The setting is the 22nd century, and Americans have brought their considerable technology, including their formidable war machines, past a distant planet, to its moon known as Pandora. There, it seems, is an abundant supply of a rare but critical fuel resource. There’s only one problem: there’s an indigenous population living there, and they consider their land sacred and inviolable. (So, of course, would the earthlings, if the scenario were reversed.) The “natives,” naturally, are considered primitive, but not necessarily savage. Some scientists are brought along in this military expedition, to try to understand the inherent culture, infiltrate it, and then barter with it, in exchange for the precious mineral rights. (Manhattan Island, anyone?) The problem is that the Na’vi don’t want anything from the alien earthlings, except that they just go away, which, of course, is the one option not available.
So the Americans recruit a Jarhead, a quadriplegic Marine named Jake Sully (Sam Worthington) to subject himself to the special morphing device that transforms him into the 10-foot-tall-with-a-tail Avatar, but only when he’s asleep in his specially-constructed chamber back at the controlled lab.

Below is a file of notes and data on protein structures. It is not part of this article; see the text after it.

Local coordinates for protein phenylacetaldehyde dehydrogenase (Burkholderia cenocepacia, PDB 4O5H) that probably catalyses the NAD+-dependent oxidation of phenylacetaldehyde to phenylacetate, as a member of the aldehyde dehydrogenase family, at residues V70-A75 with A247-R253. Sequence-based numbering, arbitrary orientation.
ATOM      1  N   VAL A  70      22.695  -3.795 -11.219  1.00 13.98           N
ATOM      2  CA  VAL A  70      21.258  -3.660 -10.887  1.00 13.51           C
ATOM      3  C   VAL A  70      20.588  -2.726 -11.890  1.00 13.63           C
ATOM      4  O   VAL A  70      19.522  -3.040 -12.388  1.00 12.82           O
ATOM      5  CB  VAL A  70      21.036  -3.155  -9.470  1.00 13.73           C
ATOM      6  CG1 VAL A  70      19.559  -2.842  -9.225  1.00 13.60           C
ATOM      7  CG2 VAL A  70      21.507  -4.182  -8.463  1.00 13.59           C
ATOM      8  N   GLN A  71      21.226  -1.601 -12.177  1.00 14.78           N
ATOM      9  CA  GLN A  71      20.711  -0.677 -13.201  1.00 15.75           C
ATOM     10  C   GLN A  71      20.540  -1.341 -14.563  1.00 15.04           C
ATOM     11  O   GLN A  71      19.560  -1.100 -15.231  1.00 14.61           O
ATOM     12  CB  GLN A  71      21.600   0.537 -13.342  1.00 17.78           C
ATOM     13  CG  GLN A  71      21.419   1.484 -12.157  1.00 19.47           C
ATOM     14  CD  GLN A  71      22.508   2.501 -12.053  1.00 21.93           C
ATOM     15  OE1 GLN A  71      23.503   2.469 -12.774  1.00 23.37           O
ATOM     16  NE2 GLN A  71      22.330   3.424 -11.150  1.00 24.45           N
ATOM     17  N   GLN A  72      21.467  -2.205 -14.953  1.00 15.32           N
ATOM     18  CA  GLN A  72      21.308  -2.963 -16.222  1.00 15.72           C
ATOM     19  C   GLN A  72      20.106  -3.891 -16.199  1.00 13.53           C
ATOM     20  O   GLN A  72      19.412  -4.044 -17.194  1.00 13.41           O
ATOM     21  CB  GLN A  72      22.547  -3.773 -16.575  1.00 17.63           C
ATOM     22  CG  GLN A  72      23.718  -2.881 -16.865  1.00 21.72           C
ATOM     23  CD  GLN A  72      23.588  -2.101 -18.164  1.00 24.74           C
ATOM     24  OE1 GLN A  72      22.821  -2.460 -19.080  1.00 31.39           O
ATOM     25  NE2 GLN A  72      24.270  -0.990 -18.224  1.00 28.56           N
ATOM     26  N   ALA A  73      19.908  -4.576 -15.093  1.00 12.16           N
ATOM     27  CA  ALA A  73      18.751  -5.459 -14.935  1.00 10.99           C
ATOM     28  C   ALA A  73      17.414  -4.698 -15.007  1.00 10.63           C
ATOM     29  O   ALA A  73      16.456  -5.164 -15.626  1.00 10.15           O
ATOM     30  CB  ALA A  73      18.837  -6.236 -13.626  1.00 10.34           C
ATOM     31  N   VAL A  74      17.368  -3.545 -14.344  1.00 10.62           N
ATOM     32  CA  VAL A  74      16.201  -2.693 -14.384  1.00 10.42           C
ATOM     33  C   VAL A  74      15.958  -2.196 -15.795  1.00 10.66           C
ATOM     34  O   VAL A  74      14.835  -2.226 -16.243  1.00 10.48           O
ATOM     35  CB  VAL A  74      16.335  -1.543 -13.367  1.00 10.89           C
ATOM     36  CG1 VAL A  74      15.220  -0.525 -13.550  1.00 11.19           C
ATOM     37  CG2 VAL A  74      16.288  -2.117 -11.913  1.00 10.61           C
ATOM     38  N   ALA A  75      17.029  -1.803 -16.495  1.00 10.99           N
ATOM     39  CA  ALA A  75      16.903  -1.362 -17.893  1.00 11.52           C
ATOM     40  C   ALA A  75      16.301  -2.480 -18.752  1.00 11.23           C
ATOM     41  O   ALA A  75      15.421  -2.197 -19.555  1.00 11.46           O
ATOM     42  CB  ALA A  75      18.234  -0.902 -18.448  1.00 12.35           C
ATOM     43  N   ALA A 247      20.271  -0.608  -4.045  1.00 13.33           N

So we go back and forth, between Jake’s human self and Avatar alter ego. Suddenly able again, physically, and taught the incredible naturalistic skills of the villagers (including being able to ride flying beasts), it’s not surprising that he starts “going native.” There’s also this beautiful girl, Neytiri (Zoe Saldana), who patiently teaches him the tribe’s ways — from hunting and tracking skills to a kind of nature-religion that connects with “Our Mother” (sort of a combination between “Mother Earth” and “The Great Spirit”).
So, imagine if John Smith fell in love with Pocahontas, then they somehow managed to form a grand coalition of all the tribes on the continent, and they all combined to throw out the aggressive colonizers, somehow, Tarzan-like, with the cooperation of the very animals of the wild themselves? Well, how else are you going to do bows and arrows against spaceships?
The biggest problem with this extraordinary sci-fi fantasy is not the technology, which is considerable, but the screenplay that calls on the Marine to lead the enemy against his own troops. After several years of war in Iraq, and now mounting military presence in Afghanistan, somehow it doesn’t seem right to root for one of our own soldiers teaming with the enemy to throw us out, even if our commander is a conscienceless, Neanderthal brutish warrior. So, the viewer’s problem is that we’re torn about whom to root for, which creates an internal tension not recommended in an escapist fantasy flick.
It’ll be interesting to see if the political incorrectness here is overlooked in favor of simply enjoying the incredible moviemaking achievement that is “Avatar.”
RONALD P. SALFEN is pastor of Grace Church, Greenville, Texas.